Tourism organizations and the Instituto Costarricense de Turismo began a pilot project Wednesday to counter the zika virus in Nicoya.
Two women have been confirmed as having contracted the virus in nearby Sámara on the Pacific coast.
The pilot project involves distribution of information and fumigating in conjunction with the Ministerio de Salud and the various police departments, which might be asked to provide transportation to anti-virus workers, according to the plan.
A commission, headed by the tourism institute, is being set up to include members of the various tourism organizations in the area. These include the Cámara Nacional de Turismo, the Cámara Costarricense de Hoteles, the Red Nacional de Pequeños Hoteleros, the Asociación Pro Imagen, the Asociación Costarricense de Tour Operadores, the Cámara Costarricense de Restaurantes y Afines, the Cámara Guanacasteca de Turismo, the Cámara de Comercio de Guácimo, the Federación de Cámaras de Comercio y Turismo de Limón and the Área de Conservación del Pacífico Central.
The plan calls for touring neighborhoods and handing out information three times a week for a month in the community of Nicoya. Organizers said they also hope to prevail on the Dirección General de Migración y Extranjería to distributed information at the arrival points of the nation.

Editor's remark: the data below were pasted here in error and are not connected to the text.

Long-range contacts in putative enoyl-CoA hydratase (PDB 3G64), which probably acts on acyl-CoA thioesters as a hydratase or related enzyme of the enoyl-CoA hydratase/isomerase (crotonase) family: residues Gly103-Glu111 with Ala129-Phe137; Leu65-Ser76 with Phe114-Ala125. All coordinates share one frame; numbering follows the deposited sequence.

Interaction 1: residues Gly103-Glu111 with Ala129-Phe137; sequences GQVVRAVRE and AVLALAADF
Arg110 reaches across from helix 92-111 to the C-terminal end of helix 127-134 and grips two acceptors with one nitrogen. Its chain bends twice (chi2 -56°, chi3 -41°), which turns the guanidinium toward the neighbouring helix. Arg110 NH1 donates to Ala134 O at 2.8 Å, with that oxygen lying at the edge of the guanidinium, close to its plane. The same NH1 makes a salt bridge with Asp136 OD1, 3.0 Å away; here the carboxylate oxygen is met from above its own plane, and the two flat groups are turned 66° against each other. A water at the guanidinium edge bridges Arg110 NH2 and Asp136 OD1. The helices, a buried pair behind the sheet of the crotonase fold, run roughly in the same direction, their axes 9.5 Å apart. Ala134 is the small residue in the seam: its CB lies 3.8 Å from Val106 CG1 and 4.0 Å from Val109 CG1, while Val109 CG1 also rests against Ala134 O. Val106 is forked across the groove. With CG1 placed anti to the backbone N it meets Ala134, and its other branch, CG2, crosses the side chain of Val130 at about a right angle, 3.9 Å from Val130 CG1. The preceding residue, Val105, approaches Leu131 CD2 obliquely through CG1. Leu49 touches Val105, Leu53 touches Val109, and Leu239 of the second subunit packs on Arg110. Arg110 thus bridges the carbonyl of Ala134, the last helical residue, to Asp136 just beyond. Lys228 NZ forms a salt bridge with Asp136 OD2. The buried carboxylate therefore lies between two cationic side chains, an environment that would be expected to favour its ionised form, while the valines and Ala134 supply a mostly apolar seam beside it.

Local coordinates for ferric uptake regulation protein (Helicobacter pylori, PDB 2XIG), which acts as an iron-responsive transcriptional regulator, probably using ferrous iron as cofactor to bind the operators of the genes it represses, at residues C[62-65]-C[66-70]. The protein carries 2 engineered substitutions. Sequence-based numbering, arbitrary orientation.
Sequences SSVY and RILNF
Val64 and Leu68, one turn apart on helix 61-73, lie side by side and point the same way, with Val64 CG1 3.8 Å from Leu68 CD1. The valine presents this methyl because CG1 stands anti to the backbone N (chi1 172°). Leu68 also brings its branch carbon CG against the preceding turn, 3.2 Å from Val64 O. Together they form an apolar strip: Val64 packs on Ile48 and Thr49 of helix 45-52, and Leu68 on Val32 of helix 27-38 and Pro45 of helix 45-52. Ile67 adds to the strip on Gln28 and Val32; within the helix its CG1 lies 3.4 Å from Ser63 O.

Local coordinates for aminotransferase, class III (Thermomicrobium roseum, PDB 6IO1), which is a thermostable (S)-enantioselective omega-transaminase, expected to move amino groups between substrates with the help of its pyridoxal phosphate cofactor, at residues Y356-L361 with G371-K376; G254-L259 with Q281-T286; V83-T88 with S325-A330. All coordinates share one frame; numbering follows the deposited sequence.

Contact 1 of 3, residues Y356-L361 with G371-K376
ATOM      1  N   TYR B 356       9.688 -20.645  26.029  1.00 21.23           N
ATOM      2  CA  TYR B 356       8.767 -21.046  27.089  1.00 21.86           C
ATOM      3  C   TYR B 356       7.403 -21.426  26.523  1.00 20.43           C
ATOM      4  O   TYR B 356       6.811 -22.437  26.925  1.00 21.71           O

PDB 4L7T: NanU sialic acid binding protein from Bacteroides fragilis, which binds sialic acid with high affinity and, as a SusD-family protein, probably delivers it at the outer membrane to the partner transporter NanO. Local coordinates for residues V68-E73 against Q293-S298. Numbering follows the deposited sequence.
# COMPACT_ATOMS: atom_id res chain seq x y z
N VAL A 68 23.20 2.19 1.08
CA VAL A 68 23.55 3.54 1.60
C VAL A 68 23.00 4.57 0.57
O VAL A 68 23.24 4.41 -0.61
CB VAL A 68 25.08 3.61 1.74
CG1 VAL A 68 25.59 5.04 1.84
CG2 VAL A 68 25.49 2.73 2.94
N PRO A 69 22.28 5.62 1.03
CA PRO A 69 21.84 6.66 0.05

Tourism operators will be encouraged to maintain an effective level of fumigation. The project will be expanded to other areas, organizers said.
The stated goal of the project is to guarantee tourists a pleasant visit.
All of the Pacific coast is reeling under the disclosure that the zika virus is in the country and the various warnings put out by foreign governments and even the health ministry.
The concern comes just weeks before Semana Santa, one of the top tourism periods of the year.
Meanwhile, the U.S. Centers for Disease Control and Prevention says it is investigating 14 new reports of zika virus infection in the United States, all suspected to be sexually transmitted.
The Atlanta-based Centers made the announcement Tuesday and said all of the 14 cases are women whose only known risk factor is sexual contact with a male partner who had recently traveled to an area with local zika transmissions.
In its statement, the Centers said the new reports suggest that sexual transmission may be a more likely means of zika transmission than previously thought.
Several of the cases involve pregnant women. Zika virus has been linked to a birth defect known as microcephaly, in which babies are born with abnormally small heads and can suffer developmental delays. Scientists have not yet proven a definite cause-and-effect.
The Centers recommends that men who have recently traveled to regions with local zika transmissions use condoms or refrain from sexual contact with pregnant women or women who could become pregnant.
While sexual transmission of the virus is possible, health authorities note that the primary means of infection by the zika virus is still from mosquito bites, and they urge people to prevent mosquito bites using mosquito repellent, window screens, and long-sleeved shirts.